I tol' ya, them Atarrrri gemes wer' forged by Lucifer himself!


    Capt. Ron

  • Are these cartridges compatible with PAL Atari consoles?

    Sure !! Only colors will vary ... according to the ANCIEN ATARI PAL*DIVISON [atarihq.com] ...
    or go directly to The PAL vs NTSC FAQ [atarihq.com]
    Well, they also say that your TV-set could cause trouble.
    I'm afraid you have to try - I will !!
  • I won't advertise it. I'll let my sig do the talking.
    Like Tetris? Like drugs? Ever try combining them? [pineight.com]
  • Yeah !! you all bummers with your last flashing cellphones.
    My friends and I have much more fun comunicating with smoke signs and tamboors..
    While I still like some old games (especially if I have no other choice). There is no way I would ever consider them better than the new ones.
    It's so snob to say "yeah but then, we had much better games with much less hardware"
    DO not even mention the better gameplay.
    The gameplay we have now is very criticized because we expect so much more now from new games, but truth is the worst game we have now available is still the work of several people for a long time, and is not even closely as boring as any of the best atari games you can think of.
    Say, diablo, settlers II and III (just t mention a few) are criticized for being very repetitive.
    Which is true for me. but c'mon... pacman ?? pitfall ?? I spent hours with pitfall and pacman, I really liked them then. but there is no way I thik they were better than the ones we have now.
  • by smirkleton (69652) on Friday January 19, 2001 @03:12PM (#494812)
    They didn't bury the cartidges in Arizona- they're in a landfill in Alamorgordo, New Mexico. [zwire.com]

    There is a small but rather impressive shrine built on top of tomb #4, with an eternal flame burning bronze effigies of Tod Frye and Howard Scott Warsaw.

    Etched on the Warsaw bust, the words that Warsaw said to Steven Spielberg during the short development cycle of E.T., "Steven, this game is going to make your movie famous."

    And etched on the Frye bust, the words that Rick Mauer said to Tod Frye after hearing of his $1,000,000 paycheck for PacMan, "You ought to put a photocopy of that on your office door at Atari. I think it'll help programmer morale."

  • Quite right!

    Though Atari was very popular for its time, I can't imagine that there that many games and stations in distribution. I don't mean variety, I mean total! I don't really know where to find the data, but I'd bet that there were only 10-20 million atari games made EVER! Therefore it seems odd that so many could be horded. If memory serves, even Nintendo only sells some few ten million games a year. (I want to say 40 million, but I really don't know). Though Atari was the biggest for its time, by today's standard, it had a very low fan base.(but since I don't have numbers, I just don't know.)

  • by asn (4418)
    ...I could find a warehouse of TI99/4a games... *Drool*
  • eah i feel like a dork.. i loaded this page, then took the dog for a walk, and came back to read this post modded up to +3 Informative with no replies and i didn't see that other people had already called him on it.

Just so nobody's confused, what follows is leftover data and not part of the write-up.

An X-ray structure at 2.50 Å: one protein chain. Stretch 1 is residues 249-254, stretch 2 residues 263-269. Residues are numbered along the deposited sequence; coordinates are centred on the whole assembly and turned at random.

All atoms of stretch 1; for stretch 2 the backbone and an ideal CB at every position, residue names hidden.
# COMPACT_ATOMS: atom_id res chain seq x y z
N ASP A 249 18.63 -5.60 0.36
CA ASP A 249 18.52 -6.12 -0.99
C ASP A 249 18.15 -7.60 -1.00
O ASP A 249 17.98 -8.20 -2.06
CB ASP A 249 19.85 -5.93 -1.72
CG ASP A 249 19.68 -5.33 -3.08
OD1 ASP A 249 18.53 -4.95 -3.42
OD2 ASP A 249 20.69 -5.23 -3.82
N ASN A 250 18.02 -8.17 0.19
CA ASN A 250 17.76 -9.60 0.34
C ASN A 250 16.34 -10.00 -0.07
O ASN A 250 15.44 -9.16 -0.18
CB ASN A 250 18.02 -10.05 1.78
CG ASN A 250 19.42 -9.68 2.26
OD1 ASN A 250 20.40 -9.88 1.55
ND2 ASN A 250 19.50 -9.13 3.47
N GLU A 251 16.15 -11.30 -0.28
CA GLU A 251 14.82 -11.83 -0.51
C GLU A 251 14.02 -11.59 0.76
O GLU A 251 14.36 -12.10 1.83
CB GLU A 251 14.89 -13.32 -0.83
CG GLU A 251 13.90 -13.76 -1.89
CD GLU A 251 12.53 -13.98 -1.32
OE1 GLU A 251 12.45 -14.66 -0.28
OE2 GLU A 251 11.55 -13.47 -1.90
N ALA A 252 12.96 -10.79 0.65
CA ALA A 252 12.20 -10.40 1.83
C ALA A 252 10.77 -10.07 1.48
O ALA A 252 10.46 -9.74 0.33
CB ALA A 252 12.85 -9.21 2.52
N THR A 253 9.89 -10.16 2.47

and, just for completeness' sake, we should mention the Pokemon seizure episode that sent something like 500 kids to the hospital in Japan. Alternating flashing colors in that episode of the cartoon tv show caused the seizures old video games don't. A short time after the cartoon was released, btw, somewhere on the net someone put up an animated gif with alternating colors, like in the cartoon, and I couldn't stare at it for very long without feeling incredibly sick to my stomach - scary stuff!

    If you replaced the ABC station identification spot with one that contained the proper flashing colors, you could really pull a number on a hell of a lot of people.

  • Screw the games. I want to get a good
    look at that limestone mine! =)

  • It was Venture, the original arcade version was made by Exidy. I wasted *way* too much time on that game when I was a kid.
  • This is weird. I've been looking for an Atari system for the past two weeks, and I've already got a small collection of carts, and I'm homing in on some possible 2600 systems.

    Then this. Wow.

    The idea of getting UNOPENED games seems slightly pornographic, but even better are those sweet Atari t-shirts. I'm all over that. And my girlfriend is gonna freak when she gets a Pac-man t-shirt for her birthday.

    Thank you geeks!

  • Fair enough. But ...they still run on petroleum gasoline, don't they? The better ones might not use quite as much of it, and they might burn it a bit more cleanly, but certainly we're not seeing any real, fundamental progress there. Where are the solar cars? The electric cars? The fuel cells?

    You're looking in the wrong places. You seem to think your local car dealer is going to sell you the latest most revolutionary car there is. Wrong. Your local car dealer will sell something that's guaranteed to sell. That's going to be a boring standard nothing-revolutionary car.